Another 4,000 years later, in Egypt, cats became an object of worship.

Only much later did the cat establish itself as a pet, a domesticated animal kept for pleasure rather than utility, as defined by the Merriam-Webster online dictionary.

And here we are. It’s 2018. And cats have become one of the most popular domestic pets in the world. Still independent. Still living side by side with us. Our pet cats are aloof, solitary beings. Unlike our pet dogs, we cannot train them to do our bidding. They do not want to be our companions, nor do they care about pleasing us. And, given the chance, they wander, only to return to their home base and grateful human house mates at day’s end.

When you think about it, these traits are probably not unlike those of their ancient ancestors of 12,000 years ago. Recent studies have shown that our house cats share 96% of their DNA with wild cats such as tigers, which began its evolutionary journey over three million years ago.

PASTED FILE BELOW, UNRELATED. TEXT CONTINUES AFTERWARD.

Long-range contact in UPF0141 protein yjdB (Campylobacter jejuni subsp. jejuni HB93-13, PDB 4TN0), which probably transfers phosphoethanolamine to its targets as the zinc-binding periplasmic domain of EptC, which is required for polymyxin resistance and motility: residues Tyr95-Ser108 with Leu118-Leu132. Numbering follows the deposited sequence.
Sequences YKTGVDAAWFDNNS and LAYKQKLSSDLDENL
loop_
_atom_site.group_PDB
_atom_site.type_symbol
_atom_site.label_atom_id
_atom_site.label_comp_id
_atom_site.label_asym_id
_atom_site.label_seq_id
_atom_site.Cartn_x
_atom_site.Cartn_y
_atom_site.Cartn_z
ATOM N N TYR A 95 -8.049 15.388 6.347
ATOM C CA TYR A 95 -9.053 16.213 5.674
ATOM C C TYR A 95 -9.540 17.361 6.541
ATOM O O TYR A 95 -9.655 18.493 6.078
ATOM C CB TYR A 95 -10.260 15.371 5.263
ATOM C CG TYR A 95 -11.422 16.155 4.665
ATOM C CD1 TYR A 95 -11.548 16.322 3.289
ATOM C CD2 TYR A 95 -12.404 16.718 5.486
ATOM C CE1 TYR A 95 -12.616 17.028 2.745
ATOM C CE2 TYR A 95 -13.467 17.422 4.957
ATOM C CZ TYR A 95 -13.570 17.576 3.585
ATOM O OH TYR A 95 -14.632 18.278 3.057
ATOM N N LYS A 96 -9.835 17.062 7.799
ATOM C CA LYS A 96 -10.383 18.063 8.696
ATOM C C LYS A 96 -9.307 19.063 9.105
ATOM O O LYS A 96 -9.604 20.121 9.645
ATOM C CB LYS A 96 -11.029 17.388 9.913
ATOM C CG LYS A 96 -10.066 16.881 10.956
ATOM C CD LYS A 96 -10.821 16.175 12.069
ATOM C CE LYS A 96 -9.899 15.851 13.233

Smithsonian Institute archaeologist Melinda Zeder’s comment in a New Yorker magazine article really pinpoints our odd relationship we have with our pet cats:

I think what confuses people about cats is that they still carry some of the more aloof behaviors of their solitary wild progenitors. Sometimes they don’t give a damn about you, but they are very much part of your niche. Cats have us do everything for them. We clean their litter, stroke them, admire them, but unlike dogs they do not have to constantly please and satisfy our needs. They are probably the ultimate domesticate.

As David Zax remarked, “Makes you wonder – who’s domesticating whom?”